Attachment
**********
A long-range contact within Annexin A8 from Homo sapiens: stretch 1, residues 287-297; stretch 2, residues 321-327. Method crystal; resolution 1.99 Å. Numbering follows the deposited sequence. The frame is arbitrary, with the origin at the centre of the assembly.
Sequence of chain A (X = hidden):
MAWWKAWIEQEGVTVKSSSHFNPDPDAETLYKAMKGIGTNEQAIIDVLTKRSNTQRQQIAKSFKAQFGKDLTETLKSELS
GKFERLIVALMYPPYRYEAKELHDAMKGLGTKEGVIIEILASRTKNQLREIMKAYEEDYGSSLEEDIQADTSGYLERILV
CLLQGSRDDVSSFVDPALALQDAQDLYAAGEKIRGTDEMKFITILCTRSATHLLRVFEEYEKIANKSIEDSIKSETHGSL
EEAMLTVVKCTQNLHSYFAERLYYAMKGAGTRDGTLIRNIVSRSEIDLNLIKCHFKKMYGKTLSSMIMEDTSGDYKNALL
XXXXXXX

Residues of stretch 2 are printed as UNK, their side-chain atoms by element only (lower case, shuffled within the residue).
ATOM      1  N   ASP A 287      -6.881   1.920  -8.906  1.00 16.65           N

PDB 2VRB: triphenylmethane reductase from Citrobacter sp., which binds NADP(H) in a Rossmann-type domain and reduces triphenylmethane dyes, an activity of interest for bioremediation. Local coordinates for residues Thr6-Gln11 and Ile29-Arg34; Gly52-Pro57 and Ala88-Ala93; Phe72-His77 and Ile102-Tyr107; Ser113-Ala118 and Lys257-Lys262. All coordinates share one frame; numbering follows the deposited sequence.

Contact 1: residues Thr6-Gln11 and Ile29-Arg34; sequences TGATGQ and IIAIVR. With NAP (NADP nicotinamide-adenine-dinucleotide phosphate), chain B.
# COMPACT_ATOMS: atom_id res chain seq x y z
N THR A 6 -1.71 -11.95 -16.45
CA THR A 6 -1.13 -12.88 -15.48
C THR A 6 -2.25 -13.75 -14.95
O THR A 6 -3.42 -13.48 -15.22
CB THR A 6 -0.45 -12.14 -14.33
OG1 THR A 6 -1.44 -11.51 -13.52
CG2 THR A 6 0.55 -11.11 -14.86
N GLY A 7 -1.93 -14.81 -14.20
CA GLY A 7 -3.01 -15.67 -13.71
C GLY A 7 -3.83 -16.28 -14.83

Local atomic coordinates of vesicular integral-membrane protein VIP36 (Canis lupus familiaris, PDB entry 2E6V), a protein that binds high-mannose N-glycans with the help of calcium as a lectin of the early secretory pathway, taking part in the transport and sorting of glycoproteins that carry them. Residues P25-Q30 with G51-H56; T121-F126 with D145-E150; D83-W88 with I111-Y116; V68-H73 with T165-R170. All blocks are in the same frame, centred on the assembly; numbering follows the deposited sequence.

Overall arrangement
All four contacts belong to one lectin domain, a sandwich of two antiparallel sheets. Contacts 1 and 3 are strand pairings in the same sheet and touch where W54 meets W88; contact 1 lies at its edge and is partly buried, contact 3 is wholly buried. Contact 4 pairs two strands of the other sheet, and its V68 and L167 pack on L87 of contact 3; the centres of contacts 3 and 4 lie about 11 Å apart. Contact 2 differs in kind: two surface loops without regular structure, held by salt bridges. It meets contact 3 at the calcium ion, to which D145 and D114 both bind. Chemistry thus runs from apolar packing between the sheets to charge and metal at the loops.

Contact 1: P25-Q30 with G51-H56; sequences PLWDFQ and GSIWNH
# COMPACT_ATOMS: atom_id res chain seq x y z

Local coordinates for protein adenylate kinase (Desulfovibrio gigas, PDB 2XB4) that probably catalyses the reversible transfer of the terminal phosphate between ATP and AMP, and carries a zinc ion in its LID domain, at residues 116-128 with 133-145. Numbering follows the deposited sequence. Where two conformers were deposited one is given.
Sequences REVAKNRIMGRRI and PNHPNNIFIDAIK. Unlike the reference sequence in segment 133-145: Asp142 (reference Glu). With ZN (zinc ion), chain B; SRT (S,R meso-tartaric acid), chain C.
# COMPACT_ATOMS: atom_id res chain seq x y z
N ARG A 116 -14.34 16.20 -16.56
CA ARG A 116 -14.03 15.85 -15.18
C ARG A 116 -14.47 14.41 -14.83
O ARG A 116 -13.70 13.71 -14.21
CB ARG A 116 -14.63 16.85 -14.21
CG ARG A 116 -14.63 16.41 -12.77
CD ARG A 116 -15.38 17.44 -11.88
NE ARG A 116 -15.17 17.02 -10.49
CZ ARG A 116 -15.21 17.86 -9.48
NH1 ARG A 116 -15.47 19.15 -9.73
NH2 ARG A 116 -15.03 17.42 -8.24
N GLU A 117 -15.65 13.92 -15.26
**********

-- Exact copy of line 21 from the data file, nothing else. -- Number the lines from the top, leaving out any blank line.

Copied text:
CA GLY A 7 -3.01 -15.67 -13.71